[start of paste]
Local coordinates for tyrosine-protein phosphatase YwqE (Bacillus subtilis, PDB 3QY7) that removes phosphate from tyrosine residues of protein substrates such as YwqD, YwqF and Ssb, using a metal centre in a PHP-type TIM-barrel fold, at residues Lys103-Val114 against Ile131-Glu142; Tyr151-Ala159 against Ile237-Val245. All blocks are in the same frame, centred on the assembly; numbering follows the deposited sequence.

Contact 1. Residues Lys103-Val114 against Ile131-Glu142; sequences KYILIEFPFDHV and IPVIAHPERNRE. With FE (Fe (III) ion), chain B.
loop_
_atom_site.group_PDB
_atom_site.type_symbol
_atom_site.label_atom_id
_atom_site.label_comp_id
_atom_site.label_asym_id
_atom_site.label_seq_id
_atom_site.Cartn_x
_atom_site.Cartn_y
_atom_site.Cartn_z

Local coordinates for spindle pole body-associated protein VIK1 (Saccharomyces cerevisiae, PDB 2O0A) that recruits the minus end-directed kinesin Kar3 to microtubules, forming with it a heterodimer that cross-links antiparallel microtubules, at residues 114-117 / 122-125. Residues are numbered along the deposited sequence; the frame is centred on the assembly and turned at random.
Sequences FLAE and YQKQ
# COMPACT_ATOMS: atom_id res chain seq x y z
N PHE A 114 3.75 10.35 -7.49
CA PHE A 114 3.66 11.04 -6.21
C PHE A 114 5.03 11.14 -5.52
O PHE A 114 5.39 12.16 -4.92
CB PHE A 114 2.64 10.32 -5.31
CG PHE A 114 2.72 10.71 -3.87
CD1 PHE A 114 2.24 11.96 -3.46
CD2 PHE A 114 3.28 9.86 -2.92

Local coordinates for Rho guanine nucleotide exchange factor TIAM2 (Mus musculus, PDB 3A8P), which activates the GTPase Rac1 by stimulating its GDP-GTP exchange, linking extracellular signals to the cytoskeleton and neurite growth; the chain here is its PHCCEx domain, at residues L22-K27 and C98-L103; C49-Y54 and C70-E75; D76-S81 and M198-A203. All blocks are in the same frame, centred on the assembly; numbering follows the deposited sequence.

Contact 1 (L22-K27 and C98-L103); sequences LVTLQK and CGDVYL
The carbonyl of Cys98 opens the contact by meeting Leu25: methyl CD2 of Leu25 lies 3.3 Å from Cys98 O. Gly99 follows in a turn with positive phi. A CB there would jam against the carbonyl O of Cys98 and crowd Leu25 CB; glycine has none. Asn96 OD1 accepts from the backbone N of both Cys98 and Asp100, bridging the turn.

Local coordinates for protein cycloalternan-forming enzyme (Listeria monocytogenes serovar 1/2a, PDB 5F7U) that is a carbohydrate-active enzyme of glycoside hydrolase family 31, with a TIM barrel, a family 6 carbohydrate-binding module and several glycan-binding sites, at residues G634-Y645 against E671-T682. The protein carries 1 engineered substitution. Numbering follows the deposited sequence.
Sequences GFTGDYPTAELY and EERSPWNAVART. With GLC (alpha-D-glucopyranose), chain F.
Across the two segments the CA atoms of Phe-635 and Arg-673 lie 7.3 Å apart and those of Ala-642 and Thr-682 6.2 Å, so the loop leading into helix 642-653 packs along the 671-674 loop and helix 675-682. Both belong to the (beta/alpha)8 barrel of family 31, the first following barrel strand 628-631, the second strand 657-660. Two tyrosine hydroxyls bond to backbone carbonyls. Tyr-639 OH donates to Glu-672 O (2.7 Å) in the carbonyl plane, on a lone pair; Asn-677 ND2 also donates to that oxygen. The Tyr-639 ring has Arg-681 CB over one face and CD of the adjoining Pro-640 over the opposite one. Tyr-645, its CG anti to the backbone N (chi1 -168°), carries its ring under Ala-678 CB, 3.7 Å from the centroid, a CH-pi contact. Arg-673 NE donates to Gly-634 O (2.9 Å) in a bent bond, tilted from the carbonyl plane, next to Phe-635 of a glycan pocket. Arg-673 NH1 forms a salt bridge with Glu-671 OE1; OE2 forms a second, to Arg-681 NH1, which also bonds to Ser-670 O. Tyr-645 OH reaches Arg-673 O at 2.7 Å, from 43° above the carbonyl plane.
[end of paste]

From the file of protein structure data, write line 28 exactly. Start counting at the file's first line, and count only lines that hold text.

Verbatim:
Sequences GFTGDYPTAELY and EERSPWNAVART. With GLC (alpha-D-glucopyranose), chain F.